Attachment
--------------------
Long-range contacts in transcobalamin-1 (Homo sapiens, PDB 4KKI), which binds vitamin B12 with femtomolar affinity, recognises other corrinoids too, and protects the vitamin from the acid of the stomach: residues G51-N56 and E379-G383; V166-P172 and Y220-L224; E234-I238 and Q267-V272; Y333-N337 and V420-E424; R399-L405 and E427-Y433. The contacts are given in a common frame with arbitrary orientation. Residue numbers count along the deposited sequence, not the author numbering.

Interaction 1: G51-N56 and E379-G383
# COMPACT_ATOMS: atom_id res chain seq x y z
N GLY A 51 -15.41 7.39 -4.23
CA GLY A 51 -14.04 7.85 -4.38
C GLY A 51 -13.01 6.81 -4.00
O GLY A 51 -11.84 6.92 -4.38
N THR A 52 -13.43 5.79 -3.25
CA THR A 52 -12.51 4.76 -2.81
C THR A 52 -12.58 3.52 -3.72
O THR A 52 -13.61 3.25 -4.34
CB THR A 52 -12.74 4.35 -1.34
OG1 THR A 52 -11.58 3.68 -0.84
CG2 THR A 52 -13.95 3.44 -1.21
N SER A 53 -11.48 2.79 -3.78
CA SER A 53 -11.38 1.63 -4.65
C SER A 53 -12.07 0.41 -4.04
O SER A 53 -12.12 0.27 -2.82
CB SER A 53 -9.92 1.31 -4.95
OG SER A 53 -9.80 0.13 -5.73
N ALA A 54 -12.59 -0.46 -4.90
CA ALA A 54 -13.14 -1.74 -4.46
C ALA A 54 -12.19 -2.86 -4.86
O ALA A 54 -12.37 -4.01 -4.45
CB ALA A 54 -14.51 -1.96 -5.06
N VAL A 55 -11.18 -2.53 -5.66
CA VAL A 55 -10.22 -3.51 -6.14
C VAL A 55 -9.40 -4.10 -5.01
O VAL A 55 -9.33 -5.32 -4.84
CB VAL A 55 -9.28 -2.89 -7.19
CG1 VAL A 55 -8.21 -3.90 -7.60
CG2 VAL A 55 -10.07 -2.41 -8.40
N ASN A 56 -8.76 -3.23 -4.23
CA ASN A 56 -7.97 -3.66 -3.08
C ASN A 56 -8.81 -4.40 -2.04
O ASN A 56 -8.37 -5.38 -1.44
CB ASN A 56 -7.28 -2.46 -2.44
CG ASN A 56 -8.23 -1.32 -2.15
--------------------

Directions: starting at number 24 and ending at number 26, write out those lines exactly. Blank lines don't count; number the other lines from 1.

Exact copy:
O ALA A 54 -12.37 -4.01 -4.45
CB ALA A 54 -14.51 -1.96 -5.06
N VAL A 55 -11.18 -2.53 -5.66